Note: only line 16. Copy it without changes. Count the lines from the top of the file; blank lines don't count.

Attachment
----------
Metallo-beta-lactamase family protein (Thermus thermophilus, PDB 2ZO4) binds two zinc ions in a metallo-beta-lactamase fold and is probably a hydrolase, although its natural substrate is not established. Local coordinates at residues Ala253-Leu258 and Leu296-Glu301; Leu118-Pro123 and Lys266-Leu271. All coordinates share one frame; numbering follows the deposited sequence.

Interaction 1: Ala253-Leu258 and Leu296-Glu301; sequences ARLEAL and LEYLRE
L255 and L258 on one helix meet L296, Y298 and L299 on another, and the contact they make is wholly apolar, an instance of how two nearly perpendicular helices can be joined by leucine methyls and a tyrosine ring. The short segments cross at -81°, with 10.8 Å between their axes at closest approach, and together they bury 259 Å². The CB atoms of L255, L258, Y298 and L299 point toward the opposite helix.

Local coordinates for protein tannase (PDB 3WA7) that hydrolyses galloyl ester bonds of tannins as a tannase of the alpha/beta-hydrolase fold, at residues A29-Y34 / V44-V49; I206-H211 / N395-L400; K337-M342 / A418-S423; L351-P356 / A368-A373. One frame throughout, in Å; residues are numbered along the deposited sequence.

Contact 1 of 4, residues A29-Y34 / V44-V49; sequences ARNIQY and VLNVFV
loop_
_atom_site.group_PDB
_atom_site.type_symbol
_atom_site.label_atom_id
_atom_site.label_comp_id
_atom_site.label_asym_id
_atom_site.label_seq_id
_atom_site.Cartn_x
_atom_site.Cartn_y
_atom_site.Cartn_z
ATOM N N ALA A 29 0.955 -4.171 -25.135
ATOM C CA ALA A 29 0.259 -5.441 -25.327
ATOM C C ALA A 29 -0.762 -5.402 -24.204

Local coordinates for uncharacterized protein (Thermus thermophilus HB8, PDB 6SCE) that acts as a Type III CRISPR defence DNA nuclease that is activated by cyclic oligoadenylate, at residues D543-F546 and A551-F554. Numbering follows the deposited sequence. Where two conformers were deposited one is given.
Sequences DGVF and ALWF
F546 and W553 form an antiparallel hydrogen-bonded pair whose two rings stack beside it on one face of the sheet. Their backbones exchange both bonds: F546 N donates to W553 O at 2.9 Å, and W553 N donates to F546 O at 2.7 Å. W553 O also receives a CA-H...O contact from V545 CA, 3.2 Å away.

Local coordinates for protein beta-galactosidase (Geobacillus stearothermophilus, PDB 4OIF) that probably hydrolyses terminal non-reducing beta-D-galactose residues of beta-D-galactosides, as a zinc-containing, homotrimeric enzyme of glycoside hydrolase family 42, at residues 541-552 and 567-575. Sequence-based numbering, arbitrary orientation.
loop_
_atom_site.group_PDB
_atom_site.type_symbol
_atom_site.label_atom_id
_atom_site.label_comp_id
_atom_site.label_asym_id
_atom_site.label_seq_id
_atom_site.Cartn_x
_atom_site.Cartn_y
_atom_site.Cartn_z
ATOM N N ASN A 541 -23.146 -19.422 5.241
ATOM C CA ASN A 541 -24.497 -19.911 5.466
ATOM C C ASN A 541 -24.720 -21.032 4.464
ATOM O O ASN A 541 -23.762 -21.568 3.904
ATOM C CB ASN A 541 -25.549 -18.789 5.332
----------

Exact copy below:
ATOM N N ALA A 29 0.955 -4.171 -25.135